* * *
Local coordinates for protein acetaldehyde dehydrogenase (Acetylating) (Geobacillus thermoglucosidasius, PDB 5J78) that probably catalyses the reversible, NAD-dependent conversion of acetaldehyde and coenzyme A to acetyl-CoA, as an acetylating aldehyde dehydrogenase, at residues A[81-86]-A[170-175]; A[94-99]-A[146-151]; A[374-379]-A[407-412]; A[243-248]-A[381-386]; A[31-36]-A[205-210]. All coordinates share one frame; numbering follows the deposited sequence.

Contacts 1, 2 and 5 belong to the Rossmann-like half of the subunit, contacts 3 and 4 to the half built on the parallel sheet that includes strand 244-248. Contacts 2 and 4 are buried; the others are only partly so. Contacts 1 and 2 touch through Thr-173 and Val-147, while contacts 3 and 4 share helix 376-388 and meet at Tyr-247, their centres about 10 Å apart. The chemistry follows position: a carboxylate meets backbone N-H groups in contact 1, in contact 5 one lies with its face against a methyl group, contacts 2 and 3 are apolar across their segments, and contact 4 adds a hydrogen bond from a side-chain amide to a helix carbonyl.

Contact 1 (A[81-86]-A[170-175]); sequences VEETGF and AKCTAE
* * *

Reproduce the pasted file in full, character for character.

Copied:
Local coordinates for protein acetaldehyde dehydrogenase (Acetylating) (Geobacillus thermoglucosidasius, PDB 5J78) that probably catalyses the reversible, NAD-dependent conversion of acetaldehyde and coenzyme A to acetyl-CoA, as an acetylating aldehyde dehydrogenase, at residues A[81-86]-A[170-175]; A[94-99]-A[146-151]; A[374-379]-A[407-412]; A[243-248]-A[381-386]; A[31-36]-A[205-210]. All coordinates share one frame; numbering follows the deposited sequence.

Contacts 1, 2 and 5 belong to the Rossmann-like half of the subunit, contacts 3 and 4 to the half built on the parallel sheet that includes strand 244-248. Contacts 2 and 4 are buried; the others are only partly so. Contacts 1 and 2 touch through Thr-173 and Val-147, while contacts 3 and 4 share helix 376-388 and meet at Tyr-247, their centres about 10 Å apart. The chemistry follows position: a carboxylate meets backbone N-H groups in contact 1, in contact 5 one lies with its face against a methyl group, contacts 2 and 3 are apolar across their segments, and contact 4 adds a hydrogen bond from a side-chain amide to a helix carbonyl.

Contact 1 (A[81-86]-A[170-175]); sequences VEETGF and AKCTAE